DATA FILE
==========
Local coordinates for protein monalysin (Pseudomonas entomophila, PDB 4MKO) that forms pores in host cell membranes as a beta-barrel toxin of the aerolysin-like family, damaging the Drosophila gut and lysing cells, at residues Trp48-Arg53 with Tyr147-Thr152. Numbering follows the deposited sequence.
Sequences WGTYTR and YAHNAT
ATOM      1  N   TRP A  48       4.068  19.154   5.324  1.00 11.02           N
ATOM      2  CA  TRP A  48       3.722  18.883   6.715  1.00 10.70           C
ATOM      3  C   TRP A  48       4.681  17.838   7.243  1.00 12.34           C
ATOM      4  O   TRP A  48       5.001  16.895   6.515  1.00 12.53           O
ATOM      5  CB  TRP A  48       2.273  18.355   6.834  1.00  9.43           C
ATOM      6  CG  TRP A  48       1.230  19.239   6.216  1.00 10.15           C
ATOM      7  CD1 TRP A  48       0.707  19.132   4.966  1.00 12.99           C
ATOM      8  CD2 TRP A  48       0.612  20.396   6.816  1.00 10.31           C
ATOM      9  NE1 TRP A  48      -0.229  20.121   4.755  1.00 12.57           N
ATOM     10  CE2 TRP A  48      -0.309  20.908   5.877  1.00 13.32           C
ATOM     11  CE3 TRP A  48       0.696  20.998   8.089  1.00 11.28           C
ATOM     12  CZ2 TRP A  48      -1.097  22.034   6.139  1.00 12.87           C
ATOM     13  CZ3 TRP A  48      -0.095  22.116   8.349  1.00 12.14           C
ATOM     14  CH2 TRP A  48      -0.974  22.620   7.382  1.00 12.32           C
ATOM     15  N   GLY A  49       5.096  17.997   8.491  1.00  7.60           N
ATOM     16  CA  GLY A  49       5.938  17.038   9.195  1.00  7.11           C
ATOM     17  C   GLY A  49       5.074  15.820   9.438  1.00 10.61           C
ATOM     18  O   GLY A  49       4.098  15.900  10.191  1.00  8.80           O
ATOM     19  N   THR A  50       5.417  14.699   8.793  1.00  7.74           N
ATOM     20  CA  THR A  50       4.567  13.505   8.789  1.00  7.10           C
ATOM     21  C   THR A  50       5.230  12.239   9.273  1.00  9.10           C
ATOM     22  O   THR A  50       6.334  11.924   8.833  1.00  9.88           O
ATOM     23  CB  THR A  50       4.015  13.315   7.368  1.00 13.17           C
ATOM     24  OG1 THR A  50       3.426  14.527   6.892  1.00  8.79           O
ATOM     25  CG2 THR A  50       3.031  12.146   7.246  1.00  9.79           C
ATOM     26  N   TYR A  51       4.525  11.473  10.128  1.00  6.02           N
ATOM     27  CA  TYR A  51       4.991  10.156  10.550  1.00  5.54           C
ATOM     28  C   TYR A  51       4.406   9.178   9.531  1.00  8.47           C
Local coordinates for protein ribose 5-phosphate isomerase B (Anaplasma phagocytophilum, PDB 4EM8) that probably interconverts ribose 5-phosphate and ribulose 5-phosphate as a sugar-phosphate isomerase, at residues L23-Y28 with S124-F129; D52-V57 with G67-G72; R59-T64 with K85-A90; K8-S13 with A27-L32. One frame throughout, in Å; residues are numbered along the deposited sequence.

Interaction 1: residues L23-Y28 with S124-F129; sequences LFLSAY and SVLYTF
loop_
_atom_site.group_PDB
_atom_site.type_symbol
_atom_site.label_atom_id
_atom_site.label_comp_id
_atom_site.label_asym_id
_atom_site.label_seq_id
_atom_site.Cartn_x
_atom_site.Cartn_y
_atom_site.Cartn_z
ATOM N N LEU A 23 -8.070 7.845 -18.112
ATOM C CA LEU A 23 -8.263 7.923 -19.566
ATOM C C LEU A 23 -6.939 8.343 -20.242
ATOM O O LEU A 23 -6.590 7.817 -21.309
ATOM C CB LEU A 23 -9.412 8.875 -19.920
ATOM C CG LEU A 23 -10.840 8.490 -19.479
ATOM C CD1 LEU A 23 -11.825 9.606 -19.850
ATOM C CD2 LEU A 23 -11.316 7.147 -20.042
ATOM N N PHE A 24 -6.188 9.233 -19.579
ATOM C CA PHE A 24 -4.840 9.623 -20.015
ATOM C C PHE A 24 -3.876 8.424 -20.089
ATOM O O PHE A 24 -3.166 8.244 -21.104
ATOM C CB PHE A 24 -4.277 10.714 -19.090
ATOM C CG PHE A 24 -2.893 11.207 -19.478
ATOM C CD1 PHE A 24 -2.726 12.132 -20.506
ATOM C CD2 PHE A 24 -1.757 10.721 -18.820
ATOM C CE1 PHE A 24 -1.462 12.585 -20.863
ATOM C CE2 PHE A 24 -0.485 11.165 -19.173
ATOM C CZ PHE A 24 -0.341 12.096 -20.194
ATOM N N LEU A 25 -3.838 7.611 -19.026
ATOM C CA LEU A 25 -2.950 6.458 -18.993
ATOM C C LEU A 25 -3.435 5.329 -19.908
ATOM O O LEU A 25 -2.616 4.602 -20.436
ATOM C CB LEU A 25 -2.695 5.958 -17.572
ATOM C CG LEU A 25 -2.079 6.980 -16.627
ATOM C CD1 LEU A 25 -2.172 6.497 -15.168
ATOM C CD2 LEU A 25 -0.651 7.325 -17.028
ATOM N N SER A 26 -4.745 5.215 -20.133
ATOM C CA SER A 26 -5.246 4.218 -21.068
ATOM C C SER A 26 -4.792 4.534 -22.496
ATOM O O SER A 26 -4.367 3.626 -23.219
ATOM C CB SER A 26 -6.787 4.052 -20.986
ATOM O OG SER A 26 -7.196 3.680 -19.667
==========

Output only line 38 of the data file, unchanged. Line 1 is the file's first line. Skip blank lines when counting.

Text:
_atom_site.label_asym_id